Anti-gay Salvation Army’s ‘poor people will suffer’ cry rings false
ENGAGE: Write a letter to the editor | Comment on this story
There’s a bit of a dust-up this week, with The Christian Post picking up on LGBT blogger Bil Browning’s traditional, holiday-time call for donors to avoid the anti-gay Salvation Army like the plague.
The Salvation Army’s anti-gay theology and positions have been known for years. Browning has, for some years in a row now, reminded his readers about the group’s bigoted track record and urged them to shift their holiday donations to more inclusive charities. qnotes wrote up a similar piece last year, focusing on the Salvation Army, a couple other national groups and a local charity known for its anti-gay behavior.
But the Salvation Army isn’t taking Browning’s chiding lightly.
From The Christian Post:
While the Salvation Army as a church does have strong theological beliefs about homosexuality, its main focus as described in its mission statement is “to preach the gospel of Jesus Christ and to meet human needs in His name without discrimination.”
Hood pointed out that LGBT groups have boycotted the Christian charity nearly annually in recent years, but they have not had a significant impact on giving in previous years. He said in the past two to three years, the organization actually broke records during their red kettle drive. Last year, Salvation Army raised $142 million, which “was a 5 percent increase over the previous year.”
In the end, Hood said, it’s unfortunate that there is a boycott because it’s not the Salvation Army that will be hurt, but “it’s the people we serve,” including many from the gay community.
“If people refuse to give, it’s the poor and people in need that will suffer.”
The poor people will suffer? If gay people choose not to associate with organizations causing them harm?
Besides the fact that Hood contradicts himself (donations were up, despite LGBT boycotts), Hood’s very insistence on the possibility that the poor and needy will suffer is false. Dead false. Because, gay people actually do care. They care enough to continue their good works and direct them in more positive ways than forking over cash to groups that turn around and use it to push hate-filled, anti-gay agendas.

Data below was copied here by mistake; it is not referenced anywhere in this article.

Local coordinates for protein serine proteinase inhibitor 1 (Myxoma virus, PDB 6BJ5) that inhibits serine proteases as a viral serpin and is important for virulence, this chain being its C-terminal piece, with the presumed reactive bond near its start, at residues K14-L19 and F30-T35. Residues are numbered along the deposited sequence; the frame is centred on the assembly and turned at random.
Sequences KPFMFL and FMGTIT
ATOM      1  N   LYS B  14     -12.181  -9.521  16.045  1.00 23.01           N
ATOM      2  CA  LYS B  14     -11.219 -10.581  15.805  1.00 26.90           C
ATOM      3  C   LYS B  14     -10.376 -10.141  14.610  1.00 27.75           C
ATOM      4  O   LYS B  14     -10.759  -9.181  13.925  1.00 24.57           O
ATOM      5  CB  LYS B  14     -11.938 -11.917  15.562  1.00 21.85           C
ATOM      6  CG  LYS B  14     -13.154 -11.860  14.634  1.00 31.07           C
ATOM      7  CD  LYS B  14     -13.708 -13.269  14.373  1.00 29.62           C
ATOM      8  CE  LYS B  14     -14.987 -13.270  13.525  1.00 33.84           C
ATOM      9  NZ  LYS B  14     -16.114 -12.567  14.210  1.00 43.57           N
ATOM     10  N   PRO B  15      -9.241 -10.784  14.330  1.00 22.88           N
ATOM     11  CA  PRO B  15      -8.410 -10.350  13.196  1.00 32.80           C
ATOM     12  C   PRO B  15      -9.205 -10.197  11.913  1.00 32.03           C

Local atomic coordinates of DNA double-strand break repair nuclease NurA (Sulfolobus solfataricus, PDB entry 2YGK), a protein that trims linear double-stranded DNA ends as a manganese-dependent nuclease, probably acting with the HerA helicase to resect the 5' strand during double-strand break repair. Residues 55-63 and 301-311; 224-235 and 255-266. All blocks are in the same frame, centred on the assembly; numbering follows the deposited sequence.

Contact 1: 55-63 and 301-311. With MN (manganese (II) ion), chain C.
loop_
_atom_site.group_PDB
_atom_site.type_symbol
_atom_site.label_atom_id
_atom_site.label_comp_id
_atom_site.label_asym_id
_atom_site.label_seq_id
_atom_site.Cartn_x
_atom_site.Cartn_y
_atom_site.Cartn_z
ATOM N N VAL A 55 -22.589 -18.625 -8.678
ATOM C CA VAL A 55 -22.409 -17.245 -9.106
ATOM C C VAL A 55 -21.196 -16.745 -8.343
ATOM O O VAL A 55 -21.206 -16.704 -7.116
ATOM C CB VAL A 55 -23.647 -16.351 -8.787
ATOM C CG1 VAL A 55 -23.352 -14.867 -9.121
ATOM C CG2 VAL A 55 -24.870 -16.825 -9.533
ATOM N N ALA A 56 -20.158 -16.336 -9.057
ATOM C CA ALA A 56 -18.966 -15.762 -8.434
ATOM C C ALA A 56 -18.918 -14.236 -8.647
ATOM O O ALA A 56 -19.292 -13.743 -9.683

In fact, local LGBT people in Charlotte are taking holiday charity matters into their own hands. Several community members and the party planners at Just Twirl will embark on their third year of holiday charity fundraising on Dec. 10. Just this morning, qnotes had the opportunity to talk with organizers about their upcoming “Twirl to the World” party and fundraising goals for the U.S. Marine Corps Toys for Tots and Crisis Assistance Ministries.
See, the Salvation Army’s anti-gay policies, theologies, doctrines and positions do more than just cause gay people to flee from the group’s many other good works. The policies blind even the Army’s staffers and members, causing them to see LGBT people as the sick, callous monsters their theology paints us out to be. It’s all a shame, really, when so much good work could be done by setting aside old prejudices.
A preview of our Dec. 10 print edition’s story on Just Twirl’s “Twirl to the World” and holiday charity work is forthcoming. We’re happy to be able to share the story of good work being done for the benefit of all people. One day, I hope the Salvation Army will learn what the Christmas spirit is truly about and finally embrace one of the Gospel’s most important messages and lessons: Peace and goodwill toward all.
You can support independent, local LGBT media!
Give a one-time gift or sign up for ongoing voluntary online subscription to support qnotes' nearly three-decade long community service and keep our publication's dynamic, hard-hitting and insightful news and entertainment coverage alive. Click here to support us today.
About the author: Matt Comer was the editor of QNotes, first hired to serve in the role in October 2007, with his tenure ending August 23, 2015.